I found some interesting news this week rambling around the Internet, thought this was kind of interesting....."Hank Williams: Lost Highway" which just opened at the Greenhouse Theater Center is a rockin' piece of Chicago theater.  It is basically the life story of Hank, who is considered one of the greatest country musicians of all time.  But in addition to actors portraying characters on stage, the audience is treated to a great band and great voices.  The majority of the actors all play instruments, and most of them sing too--- quite well, indeed.  Hank wrote scores of songs, and his recordings were often hits.  Among them his most well-known tunes are "I'm So Lonesome I Could Cry" "Move It On Over" and "Hey Good Lookin"  He lived from 1923-1953."  This writer went on to say "When I caught the first preview performance of this show, it offered me a rare chance to hear first-rate country music played with style and high energy.  But....who was Hank Williams, and why should we care?  "He changed the world of country music," said James Learning, who is one of the founders of American Blues Theater - the company staging the show - and an actor in this production, portraying Williams' long-time manager, Fred Rose, known as 'Pap.'  In a brief chat outside the theater after the Friday night performance.  Learning remembered Willams as "This young guy who only lived to be 29 years old.  He brought blues into country music."  A decade before the untimely deaths of Janis Joplin and Jimi Hendrix, Hank rose from singing church hymns in rural Alabama to the heights of stardom at the Grand Ole Opry in Nashville, only to die before his 30th birthday, a victim of drinking and drugs.  Suzanne Petri is another of the actors who plays Hank's mother, who was a powerful guiding force early in hers son's career.  Asked for her thoughts on Williams, Petri said, "He changed country music.  And everything that came after him was informed by him.  So much of his music was based on the heart and the soul, and that was his hillbilly roots.  He had so much talent.  He wrote hundreds an hundreds of songs, he was filled with inspiration."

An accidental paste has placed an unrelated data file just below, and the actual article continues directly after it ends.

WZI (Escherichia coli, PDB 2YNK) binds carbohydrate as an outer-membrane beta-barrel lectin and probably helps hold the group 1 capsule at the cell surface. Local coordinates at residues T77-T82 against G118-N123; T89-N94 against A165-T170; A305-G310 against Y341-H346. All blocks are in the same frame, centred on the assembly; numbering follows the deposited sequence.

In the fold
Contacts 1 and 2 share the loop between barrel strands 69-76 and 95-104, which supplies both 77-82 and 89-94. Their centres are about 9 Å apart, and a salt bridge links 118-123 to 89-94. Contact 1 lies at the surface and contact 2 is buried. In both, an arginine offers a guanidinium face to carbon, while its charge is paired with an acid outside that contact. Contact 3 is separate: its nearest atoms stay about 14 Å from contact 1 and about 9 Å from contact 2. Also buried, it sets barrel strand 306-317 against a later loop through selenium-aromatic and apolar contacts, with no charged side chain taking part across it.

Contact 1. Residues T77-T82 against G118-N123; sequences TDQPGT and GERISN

Can't help it, another great article appeared on Cybergrass entitled "What Is The Future Of Broadcast Radio?  A timely dissertation to say the least.  The writer is a MP3 user, CD Changer, Pandora, and Apple user.  He just doesn't know what the future of radio is.  .... from his point of view... "It doesn't look to good for the future of radio.  From having been in broadcast radio in the 70's and watching it through the years, I seriously doubt that audience numbers are anywhere close to what they have been in the past.  Studies show radio is holding but I suspect that the listening isn't like what it used to be in the 80's.  I believe we are seeing FM-radio going the way of the dinosaur as digital music takes hold on a very small high-capacity portable device that consumers program with their own music.  In the 90's radio started to lose its luster and never really recovered.  Consolidation began and there was a lot of talk and commercials, less music and less variety.  Clear Channel all sounded the same.  Radio was becoming boring.  Religious, foreign language and Talk Radio had a firm foothold by now in the AM bands.  Recognition of PBS type stations began and these stations became popular.  Much of what people were listening to was talk, not music.  By the 2000's radio lost a lot of luster when all the stations started to sound alike.  Morning drive for some but basically, nobody listened to the radio anymore.  XM/Sirius satellite radio is both in deep financial trouble and future isn't bright.  They are just barely hanging on.  With the current economy causing many people to scale back on entertainment income many are not renewing  their satellite radio subscriptions.  HD Radio is here, but again, I don't know anybody who has a receiver for it beyond the alarm clock or the car.  Anyway, I think radio is feeling the same economic pain as the music labels.  Now my crystal ball isn't any clearer than yours but the future of broadcast radio doesn't look that healthy.  Other formats are definitely on the horizon ready to take the radio's place.  Streaming is rising very quickly and those listeners aren't listening to the radio when they're on an Internet streaming device. SOOOOO, here's your chance to hear a definite 'radio oriented' song, created for the very purpose of having it played on air, and it has....a lot.  But one of those new devices makes it very easy for you to listen to it.  All you have to do is click this address and turn up the volume: